Strike the Right Balance with Your Password Policy

Formulating password policy is a balancing act - a trade-off between usability and security

 By Paul Rubens
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"The best password policy is not to use passwords at all." It's an old joke in security circles, but one that does highlight a very real problem: passwords are expected to play a key role in securing information and providing access to resources on many networks, even though striking the right balance between security and usability is a very difficult task indeed.

Here's the problem in a nutshell: passwords made up of long strings of random characters are hard to crack or guess, but they are also hard to remember. Simple passwords like "arsenal" or "labrador" are easy to remember, but also provide little security.

The role of a corporate password policy is to define rules for passwords to ensure that they are sufficiently secure. Perhaps the most important rules govern their make-up, length, and how often they should be changed.

The problem for network administrators is that when it comes down to it, these rules are arbitrary, so what should you consider when formulating a password policy to ensure the right balance is struck between security and usability?

Password Make-up

The first line of attack for a malicious hacker trying to guess a password or crack a password hash is to try a list of "obvious" words, such as "password", the company name, the user's name, or the name of a spouse, child or pet if known. If this fails, the hacker will probably then run a "dictionary attack," methodically trying every word in a long word list. These lists will likely include letter and number patterns like "abcde", "qwerty", "asdf" and "12345", and common substitutions, such as replacing "3" for "e" or "5" for "s", as well as adding one, two or three digits before or after each word, or spelling dictionary words backward.

If a dictionary attack fails the hacker will then likely resort to a brute-force attack, trying every combination of letters, or upper and lower case letters, or upper and lower case letters and digits, or upper and lower case letters, digits and other characters (like $,%,^, & and so on) for passwords of increasing lengths. The main protection against this sort of attack is to ensure that every password in use is drawn from such a vast pool of possible ones that the probability of successfully brute-forcing the password in a reasonably short amount of time is acceptably small. This probability is affected in a big way by the character set that a password is drawn from, and the randomness of each character in the password.

To understand this, let's do a little math. If a password is made up of six random lowercase letters, then how many possibilities are there? The answer is 26 x 26 x 26 x 26 x 26 x 26, or 26^6, or 308,915,776, or about 300 million. If we assume a computer can check 10 million password guesses per second, it would take 30 seconds to check all 300 million of these six character passwords.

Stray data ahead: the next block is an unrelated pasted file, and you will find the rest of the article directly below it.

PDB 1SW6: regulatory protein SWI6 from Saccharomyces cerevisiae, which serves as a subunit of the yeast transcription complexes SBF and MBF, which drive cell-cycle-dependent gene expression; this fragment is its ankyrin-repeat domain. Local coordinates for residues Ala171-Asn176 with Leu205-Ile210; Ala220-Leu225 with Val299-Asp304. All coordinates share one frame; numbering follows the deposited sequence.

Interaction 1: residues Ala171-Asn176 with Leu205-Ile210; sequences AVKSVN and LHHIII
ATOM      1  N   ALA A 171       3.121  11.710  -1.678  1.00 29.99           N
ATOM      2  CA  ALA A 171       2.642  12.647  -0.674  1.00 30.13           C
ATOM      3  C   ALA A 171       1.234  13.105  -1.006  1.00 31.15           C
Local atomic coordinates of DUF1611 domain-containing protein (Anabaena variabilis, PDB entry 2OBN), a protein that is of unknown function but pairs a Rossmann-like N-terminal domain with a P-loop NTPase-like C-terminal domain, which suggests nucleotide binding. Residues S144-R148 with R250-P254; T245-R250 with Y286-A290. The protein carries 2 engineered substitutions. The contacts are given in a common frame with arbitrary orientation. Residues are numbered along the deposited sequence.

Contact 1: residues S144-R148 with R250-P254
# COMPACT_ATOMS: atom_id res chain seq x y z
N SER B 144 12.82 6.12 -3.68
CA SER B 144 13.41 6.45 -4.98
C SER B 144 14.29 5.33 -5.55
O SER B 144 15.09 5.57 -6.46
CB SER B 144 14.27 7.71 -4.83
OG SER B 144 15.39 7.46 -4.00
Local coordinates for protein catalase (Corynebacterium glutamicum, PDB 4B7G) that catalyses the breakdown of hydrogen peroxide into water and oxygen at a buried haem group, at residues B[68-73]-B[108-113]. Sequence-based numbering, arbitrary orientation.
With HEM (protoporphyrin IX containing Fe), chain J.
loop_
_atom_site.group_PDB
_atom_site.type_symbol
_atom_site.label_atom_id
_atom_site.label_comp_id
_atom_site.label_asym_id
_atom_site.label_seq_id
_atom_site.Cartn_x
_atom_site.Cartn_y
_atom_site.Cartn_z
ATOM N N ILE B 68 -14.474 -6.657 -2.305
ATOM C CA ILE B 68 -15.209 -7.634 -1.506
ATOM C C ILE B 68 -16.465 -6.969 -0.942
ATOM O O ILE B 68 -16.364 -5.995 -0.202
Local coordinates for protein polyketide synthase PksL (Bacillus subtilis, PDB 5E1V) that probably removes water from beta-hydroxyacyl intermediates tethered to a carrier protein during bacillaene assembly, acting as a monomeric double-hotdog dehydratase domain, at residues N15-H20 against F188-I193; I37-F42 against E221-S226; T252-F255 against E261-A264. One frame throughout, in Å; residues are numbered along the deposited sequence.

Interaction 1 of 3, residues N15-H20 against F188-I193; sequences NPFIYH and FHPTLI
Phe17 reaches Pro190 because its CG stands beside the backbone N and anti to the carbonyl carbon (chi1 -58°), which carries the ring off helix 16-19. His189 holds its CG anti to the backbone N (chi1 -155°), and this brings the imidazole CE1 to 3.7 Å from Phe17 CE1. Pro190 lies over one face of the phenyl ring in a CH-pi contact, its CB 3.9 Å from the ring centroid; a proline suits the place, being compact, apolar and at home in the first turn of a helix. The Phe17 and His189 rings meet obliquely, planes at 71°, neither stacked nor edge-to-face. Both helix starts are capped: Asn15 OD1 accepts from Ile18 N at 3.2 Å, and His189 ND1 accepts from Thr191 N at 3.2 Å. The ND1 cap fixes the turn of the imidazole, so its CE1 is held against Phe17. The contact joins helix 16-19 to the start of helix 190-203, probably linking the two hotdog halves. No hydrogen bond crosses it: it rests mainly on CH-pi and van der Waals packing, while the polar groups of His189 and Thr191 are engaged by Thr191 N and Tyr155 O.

What happens if the password can be made up of upper and lower case letters (52 in all), plus the ten digits 0-9? Now there are 62^6 six character passwords (about fifty seven thousand million.) It would take about an hour and a half to check all these six character passwords.

What we can see from this is that increasing the pool of characters from which each character of a password is randomly drawn - by including upper and lower case letters and digits (and special characters if possible) - makes a huge difference to the amount of time required to brute-force it, and therefore increases the security of the password considerably.

What does this tell us about how password policy should be formulated? Ideally, that passwords should be made up of random upper and lower case characters, digits and special characters. But that assumes that the applications which require these passwords will accept all these types of characters. It also assumes that users can remember these random strings.

In the real world users can't easily remember long random strings - anything longer than seven characters appears particularly hard - so forcing them to use passwords made up in this way effectively forces them to write them down somewhere. This poses an internal security risk: that someone with physical access to the office - such as a co-worker or maintenance staff - will see the password written on a Post-It note and use it to access restricted resources or pass it in to someone outside the organization. What it doesn't do is make it easier for a hacker who breaks in to the network from outside to crack the password.

This article was originally published on Sep 15, 2009
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